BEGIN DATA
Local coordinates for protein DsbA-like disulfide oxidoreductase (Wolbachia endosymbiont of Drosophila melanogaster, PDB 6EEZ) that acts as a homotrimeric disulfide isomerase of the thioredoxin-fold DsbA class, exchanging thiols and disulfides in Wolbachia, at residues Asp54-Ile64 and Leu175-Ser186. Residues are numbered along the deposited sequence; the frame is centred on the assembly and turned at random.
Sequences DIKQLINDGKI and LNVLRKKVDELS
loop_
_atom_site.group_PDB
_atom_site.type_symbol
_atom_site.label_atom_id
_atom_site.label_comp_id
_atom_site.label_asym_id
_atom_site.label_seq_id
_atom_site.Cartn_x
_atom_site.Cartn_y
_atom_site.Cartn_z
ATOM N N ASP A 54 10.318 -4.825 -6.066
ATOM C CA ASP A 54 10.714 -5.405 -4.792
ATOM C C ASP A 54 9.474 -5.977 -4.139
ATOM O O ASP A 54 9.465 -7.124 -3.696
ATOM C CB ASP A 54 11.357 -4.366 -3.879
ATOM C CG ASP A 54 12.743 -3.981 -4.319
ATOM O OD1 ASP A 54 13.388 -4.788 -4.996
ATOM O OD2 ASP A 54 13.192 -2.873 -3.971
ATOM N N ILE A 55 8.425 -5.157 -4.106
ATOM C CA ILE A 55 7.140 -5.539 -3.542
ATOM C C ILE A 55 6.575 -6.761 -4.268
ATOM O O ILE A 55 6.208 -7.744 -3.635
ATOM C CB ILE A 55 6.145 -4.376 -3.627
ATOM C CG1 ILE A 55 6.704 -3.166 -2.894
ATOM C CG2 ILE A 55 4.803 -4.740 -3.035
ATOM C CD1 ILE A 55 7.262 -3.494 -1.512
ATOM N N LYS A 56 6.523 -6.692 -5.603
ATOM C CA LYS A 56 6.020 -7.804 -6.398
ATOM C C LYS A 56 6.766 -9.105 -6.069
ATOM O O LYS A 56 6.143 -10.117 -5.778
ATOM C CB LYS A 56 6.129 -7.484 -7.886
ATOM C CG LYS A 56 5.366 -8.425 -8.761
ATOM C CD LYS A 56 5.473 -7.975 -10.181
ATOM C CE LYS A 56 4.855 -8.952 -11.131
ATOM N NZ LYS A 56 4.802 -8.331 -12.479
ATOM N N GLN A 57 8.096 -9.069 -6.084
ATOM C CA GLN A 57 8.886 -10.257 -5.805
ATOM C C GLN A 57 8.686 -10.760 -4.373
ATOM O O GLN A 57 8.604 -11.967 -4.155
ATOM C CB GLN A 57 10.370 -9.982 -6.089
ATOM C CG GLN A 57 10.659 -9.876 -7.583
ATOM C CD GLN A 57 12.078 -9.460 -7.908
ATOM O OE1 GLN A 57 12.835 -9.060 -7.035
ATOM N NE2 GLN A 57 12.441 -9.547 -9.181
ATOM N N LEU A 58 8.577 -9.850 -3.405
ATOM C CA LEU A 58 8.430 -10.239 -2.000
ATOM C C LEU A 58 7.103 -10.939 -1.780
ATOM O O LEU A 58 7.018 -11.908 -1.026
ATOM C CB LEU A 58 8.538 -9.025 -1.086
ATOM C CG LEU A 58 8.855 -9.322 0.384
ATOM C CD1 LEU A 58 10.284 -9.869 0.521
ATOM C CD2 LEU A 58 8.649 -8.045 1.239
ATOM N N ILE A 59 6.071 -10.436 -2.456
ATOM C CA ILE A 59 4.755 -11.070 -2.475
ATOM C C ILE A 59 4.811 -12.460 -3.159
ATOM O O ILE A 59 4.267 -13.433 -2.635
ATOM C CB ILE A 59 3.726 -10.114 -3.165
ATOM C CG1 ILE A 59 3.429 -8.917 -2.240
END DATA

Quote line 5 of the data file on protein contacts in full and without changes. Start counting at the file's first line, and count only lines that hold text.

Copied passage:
_atom_site.type_symbol